Open Access

Anorectal tuberculosis coexisting with adenocarcinoma: an unusual association

  • Sudeep Khaniya1Email author,
  • Rabin Koirala1,
  • Vikal Chandra Shakya1,
  • Shailesh Adhikary1,
  • Rajendra Regmi1,
  • Sagar Raj Pandey2 and
  • Chandra Shekhar Agrawal1
Cases Journal20092:143

https://doi.org/10.1186/1757-1626-2-143

Received: 19 September 2009

Accepted: 29 September 2009

Published: 29 September 2009

Abstract

Introduction

Tuberculosis affecting the anorectum is an uncommon extra-pulmonary form of the disease, and its association with malignancy is highly unusual.

Case report

A 35 year lady presented with lower gastrointestinal bleed, altered bowel habit and significant weight loss. On examination, she had nodular stricture in the lower rectum, with friable mucosa, bleeding easily on touch. With the diagnosis of carcinoma lower rectum, she underwent abdomino-perineal resection of the growth. The histopathological examination revealed carcinoma rectum with coexisting tuberculosis.

Conclusion

The aetiological association between the tuberculosis and anorectal cancer is a matter of debate. However, the treating surgeon should be aware of this association, to avoid confusion and delay in the management.

Introduction

Intestinal tuberculosis is primarily located in the ileoceacal region, with anorectal tuberculosis being an uncommon site even in the endemic region [1]. The occurrence of tuberculosis with malignant anorectal lesion is further rare, though this association has been described in the literature with questionable aetiological relationship [2, 3].

Case report

A 35 year Mongolian lady presented with history of abdominal pain, bleeding per rectum, gradually worsening constipation along with weight loss of 7 kg over a period of 9 months. There was no history of pulmonary symptoms such as cough, haemoptysis or shortness of breath. Past history of tuberculosis or contacts with diagnosed case of tuberculosis was absent. On examination multiple faeculoma were palpable in the abdomen, rectal examination showed tight, nodular stricture in the lower rectum. The sigmidoscope could not be passed beyond the stricture, and the mucosa was friable and bleeding easily on touch. Rectal biopsy revealed dysplastic cells with features of non specific chronic inflammation on 2 occasions. No abnormality was detected in chest X-ray. Contrast enhanced CT scan of the abdomen and pelvis showed thickened rectal wall alongwith stricture at the lower rectum. Laparotomy revealed dilated and edematous upper rectum and sigmoid colon with multiple nodules on the surface, with presence of hard stricture in the lower rectum. Patient underwent abdomino-perineal resection, resected specimen showing hypertrophic ulcerated stricture involving the lower rectum and upper anal region with enlarged multiple perirectal lymph nodes. (Fig. 1) Histopathological examination showed signet-ring adenocarcinoma infiltrating to the serosa with caseating granulomas containing epitheloid cells and Langhan's giant cells. (Fig. 2) The resected lymph nodes showed both metastatic deposit and tuberculous granulomas.(Fig. 3) The patient received 6 months of anti-tuberculous therapy followed by chemotherapy (5-flurouracil and leucovorin), and is symptom-free at the end of one year.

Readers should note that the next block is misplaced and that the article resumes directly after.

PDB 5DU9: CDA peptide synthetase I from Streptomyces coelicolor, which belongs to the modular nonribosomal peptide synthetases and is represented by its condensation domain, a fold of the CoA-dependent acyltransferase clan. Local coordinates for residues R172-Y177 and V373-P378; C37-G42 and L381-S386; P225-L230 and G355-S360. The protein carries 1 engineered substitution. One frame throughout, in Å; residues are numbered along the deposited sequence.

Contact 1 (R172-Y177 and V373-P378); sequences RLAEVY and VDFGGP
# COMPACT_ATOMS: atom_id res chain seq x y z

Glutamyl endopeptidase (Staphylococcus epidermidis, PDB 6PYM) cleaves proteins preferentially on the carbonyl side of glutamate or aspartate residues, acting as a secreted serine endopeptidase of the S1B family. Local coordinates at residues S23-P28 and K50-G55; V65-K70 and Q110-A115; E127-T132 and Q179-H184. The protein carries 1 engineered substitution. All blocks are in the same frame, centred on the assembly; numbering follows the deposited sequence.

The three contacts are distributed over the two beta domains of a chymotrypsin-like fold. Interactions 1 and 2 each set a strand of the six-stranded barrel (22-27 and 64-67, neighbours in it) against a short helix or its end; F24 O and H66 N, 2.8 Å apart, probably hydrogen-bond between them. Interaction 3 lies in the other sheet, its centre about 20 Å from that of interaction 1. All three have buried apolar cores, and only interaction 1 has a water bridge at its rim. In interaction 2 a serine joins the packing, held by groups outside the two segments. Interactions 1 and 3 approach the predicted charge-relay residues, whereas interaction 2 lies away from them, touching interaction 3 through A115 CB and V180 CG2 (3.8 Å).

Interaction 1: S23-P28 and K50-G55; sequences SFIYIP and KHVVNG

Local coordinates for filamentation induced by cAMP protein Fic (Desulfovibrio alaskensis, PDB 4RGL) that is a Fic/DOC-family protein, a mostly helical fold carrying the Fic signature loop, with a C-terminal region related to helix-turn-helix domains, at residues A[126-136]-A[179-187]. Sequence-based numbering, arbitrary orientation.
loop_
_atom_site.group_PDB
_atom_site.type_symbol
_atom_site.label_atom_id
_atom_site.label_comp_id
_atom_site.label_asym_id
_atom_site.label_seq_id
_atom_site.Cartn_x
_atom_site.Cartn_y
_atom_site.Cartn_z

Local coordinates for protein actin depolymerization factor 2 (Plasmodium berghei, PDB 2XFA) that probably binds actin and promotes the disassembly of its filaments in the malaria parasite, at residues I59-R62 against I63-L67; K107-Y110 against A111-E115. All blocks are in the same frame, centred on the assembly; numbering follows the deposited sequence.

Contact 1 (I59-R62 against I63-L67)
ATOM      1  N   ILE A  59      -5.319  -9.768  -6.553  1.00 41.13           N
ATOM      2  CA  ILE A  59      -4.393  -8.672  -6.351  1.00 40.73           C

Figure 1

Specimen of abdominoperineal resection showing hypertrophic ulcerated stricture involving the lower rectum and upper anal region.

Figure 2

Histopathological examination showing signet-ring adenocarcinoma involving the muscular layer of the rectum along with tubercular granuloma.

Figure 3

Histopathological examination of the lymph node showing metastatic deposits of signet ring adenocarcinoma and tubercular granuloma.

Discussion

Colonic tuberculosis is a rare extrapulmonary form of the disease, comprising only 3-4% of intestinal tuberculosis [4]. Even in colon, rectum is unusual site for the tuberculosis, and its association with malignancy is more uncommon. The association of these two conditions has been a matter of debate. The coexistence of tuberculosis and carcinoma in the colon may be simply a coincidence [2]. On the other hand, one disease process might have initiated the second. Some authors have postulated that cancer of the colon is the primary lesion, followed by secondary infection of the tuberculous bacilli in the malignant ulcer of the rectum, which might have been facilitated by luminal obstruction, impaired cellular immunity and loss of mucosal barrier [3, 5]. However, Mishra et al have suggested that the long standing tuberculous ulcer may be carcinogenic, with development of invasive carcinoma similar to Crohn's disease and Schistosomiasis [3]. The presentation of the diseases, clinically or during laparotomy, mimic each other and may lead to misdiagnosis of either lesion. Therefore, while managing similar cases, even in the West, considering the rise of HIV infection and immigration of people from the endemic regions, awareness of this association should be borne in mind [6].

Consent

Informed written consent for the publication of the article and accompanying images was obtained from the patient. One copy of the consent form is available for review by the Editor.

Abbreviations

CT: 

Computed Tomography

Declarations

Authors’ Affiliations

(1)
Department of Surgery, B. P. Koirala Institute of Health Sciences
(2)
Department of Pathology, B. P. Koirala Institute of Health Sciences

References

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Copyright

© Khaniya et al; licensee BioMed Central Ltd. 2009

This article is published under license to BioMed Central Ltd. This is an Open Access article distributed under the terms of the Creative Commons Attribution License (http://creativecommons.org/licenses/by/2.0), which permits unrestricted use, distribution, and reproduction in any medium, provided the original work is properly cited.

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